Browse Items (74 total)

DissectingRm_crop3.jpg
Rowlandson’s depiction of a working anatomy laboratory reflects the popular view of physicians as ghoulish and disrespectful of death. The doctor and his busy staff are conducting at least two dissections, one in the foreground and one in the…

Vesalius_1543_6v.tif
The great anatomist Andreas Vesalius (1514-1564) complained about the damaged reputation of medicine in his preface to De Fabrica Corporis Humani. Vesalius blamed the profession itself for abandoning standards deserving of the public trust: “But it…

Enraged Son of Mars (2).jpg
In The Enraged Son of Mars and Timid Tonsor, Rowlandson criticizes barber-surgeons who can barely offer a safe shave or haircut but claim to have enough skills to treat the sick and injured. The angry customer, a military officer who has removed his…

Macassar Oil (2).jpg
In Macassar Oil, an apothecary vendor pours oil on a bald man’s head, while a woman behind them looks shocked at the reflection of her hair standing on end. A sign on the rear wall advertises a miracle product: “Macassar Oil, for the Growth of…

Bath Races (2).jpg
During the 18th century the city of Bath became a fashionable tourist attraction by reputation of its spas. Fed by geothermal mineral springs, the hot sulfuric water at Bath was alleged to heal a variety of illnesses and infirmities. “Taking the…

Hogarth Cruelty Yale (2).jpg
In the engraving entitled The Reward of Cruelty, the English artist William Hogarth (1697-1764), demonstrates the popular view of 18th century- medicine as a ghoulish occupation involving skeletons, cauldrons of boiling bones, and buckets of…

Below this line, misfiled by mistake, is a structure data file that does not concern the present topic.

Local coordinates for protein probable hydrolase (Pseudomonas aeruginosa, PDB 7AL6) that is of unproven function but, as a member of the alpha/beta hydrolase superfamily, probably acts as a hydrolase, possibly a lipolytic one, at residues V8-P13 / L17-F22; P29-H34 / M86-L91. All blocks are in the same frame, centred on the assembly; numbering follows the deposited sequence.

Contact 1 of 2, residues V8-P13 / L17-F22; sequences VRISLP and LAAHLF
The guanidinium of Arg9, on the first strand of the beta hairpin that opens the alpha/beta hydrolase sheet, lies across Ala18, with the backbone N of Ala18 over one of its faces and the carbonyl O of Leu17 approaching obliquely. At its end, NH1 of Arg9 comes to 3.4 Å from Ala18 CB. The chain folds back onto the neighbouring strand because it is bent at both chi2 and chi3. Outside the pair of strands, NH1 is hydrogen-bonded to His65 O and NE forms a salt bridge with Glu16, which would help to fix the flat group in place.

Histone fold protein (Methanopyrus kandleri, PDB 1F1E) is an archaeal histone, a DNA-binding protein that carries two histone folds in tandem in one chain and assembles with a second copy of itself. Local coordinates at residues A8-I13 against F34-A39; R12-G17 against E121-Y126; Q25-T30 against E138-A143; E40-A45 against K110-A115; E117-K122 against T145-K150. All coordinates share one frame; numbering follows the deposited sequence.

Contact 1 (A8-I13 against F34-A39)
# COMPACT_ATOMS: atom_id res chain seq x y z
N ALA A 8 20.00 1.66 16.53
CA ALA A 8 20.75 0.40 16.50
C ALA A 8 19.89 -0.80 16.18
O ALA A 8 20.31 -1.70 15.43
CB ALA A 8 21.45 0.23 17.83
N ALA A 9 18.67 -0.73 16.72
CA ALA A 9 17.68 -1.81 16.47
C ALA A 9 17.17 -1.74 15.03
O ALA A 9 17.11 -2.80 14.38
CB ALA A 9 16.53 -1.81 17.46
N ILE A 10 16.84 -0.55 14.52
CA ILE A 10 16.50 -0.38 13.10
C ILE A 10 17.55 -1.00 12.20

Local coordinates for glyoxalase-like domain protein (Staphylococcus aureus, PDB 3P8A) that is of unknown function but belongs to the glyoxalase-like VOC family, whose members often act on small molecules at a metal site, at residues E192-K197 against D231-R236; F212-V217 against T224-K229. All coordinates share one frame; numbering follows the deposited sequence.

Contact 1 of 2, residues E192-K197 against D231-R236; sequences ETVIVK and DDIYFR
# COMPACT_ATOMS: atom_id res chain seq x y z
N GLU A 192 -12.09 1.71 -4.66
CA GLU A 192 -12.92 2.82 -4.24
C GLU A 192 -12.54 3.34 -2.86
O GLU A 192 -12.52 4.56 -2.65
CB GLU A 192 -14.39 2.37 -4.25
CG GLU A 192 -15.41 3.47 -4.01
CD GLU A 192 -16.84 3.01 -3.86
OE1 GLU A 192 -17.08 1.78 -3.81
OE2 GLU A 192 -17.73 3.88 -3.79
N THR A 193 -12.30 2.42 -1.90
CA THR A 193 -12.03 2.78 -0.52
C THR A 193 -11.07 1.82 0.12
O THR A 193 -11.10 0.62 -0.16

A Going (2).jpg
In A Going! A Going!, a physician, himself rosy-cheeked, well-fed, and hence well-paid, visits an sickly patient too ill to leave his bedroom. A list of prescriptions on the table and a collection of medications on the window sill indicate that an…

Medical Dispatch (2).jpg
While the physician in A Going! A Going! is more concerned with making money than healing patients, Doctor Doubledose allows the pleasures of the flesh to override his responsibilities to the sick. In this print the lustful physician shows no…

Giving up the Ghost (2).jpg
As in Hogarth’s Reward of Cruelty, the physician in Giving up the Ghost or One Too Many is associated with corpses, skeletons, and death. While the sleeping doctor is oblivious to everything, his patient succumbs in spite of discarded medications…

Dropsy Courting Consumption (2).jpg
During the 18th and 19th centuries certain illnesses became markers of affluence and refinement. Consumption (tuberculosis), was associated with delicate femininity or Romantic sensibility. This print portrays a courting couple, destined for the…
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